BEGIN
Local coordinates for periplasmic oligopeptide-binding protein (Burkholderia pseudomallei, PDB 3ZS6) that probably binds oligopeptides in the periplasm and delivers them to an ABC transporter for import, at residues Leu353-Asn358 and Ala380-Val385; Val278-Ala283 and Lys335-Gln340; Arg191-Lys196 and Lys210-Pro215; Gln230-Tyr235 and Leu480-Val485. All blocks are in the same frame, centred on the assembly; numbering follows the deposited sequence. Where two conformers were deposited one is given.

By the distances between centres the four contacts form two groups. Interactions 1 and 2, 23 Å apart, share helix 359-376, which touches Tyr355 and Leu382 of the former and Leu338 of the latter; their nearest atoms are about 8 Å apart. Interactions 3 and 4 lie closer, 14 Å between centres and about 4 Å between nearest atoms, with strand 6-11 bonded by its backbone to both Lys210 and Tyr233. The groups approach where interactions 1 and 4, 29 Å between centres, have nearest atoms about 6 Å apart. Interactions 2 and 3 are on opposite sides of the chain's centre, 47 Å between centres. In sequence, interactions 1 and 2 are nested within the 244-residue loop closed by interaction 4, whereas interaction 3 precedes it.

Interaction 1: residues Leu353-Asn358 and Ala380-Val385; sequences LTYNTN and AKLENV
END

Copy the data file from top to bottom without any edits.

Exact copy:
Local coordinates for periplasmic oligopeptide-binding protein (Burkholderia pseudomallei, PDB 3ZS6) that probably binds oligopeptides in the periplasm and delivers them to an ABC transporter for import, at residues Leu353-Asn358 and Ala380-Val385; Val278-Ala283 and Lys335-Gln340; Arg191-Lys196 and Lys210-Pro215; Gln230-Tyr235 and Leu480-Val485. All blocks are in the same frame, centred on the assembly; numbering follows the deposited sequence. Where two conformers were deposited one is given.

By the distances between centres the four contacts form two groups. Interactions 1 and 2, 23 Å apart, share helix 359-376, which touches Tyr355 and Leu382 of the former and Leu338 of the latter; their nearest atoms are about 8 Å apart. Interactions 3 and 4 lie closer, 14 Å between centres and about 4 Å between nearest atoms, with strand 6-11 bonded by its backbone to both Lys210 and Tyr233. The groups approach where interactions 1 and 4, 29 Å between centres, have nearest atoms about 6 Å apart. Interactions 2 and 3 are on opposite sides of the chain's centre, 47 Å between centres. In sequence, interactions 1 and 2 are nested within the 244-residue loop closed by interaction 4, whereas interaction 3 precedes it.

Interaction 1: residues Leu353-Asn358 and Ala380-Val385; sequences LTYNTN and AKLENV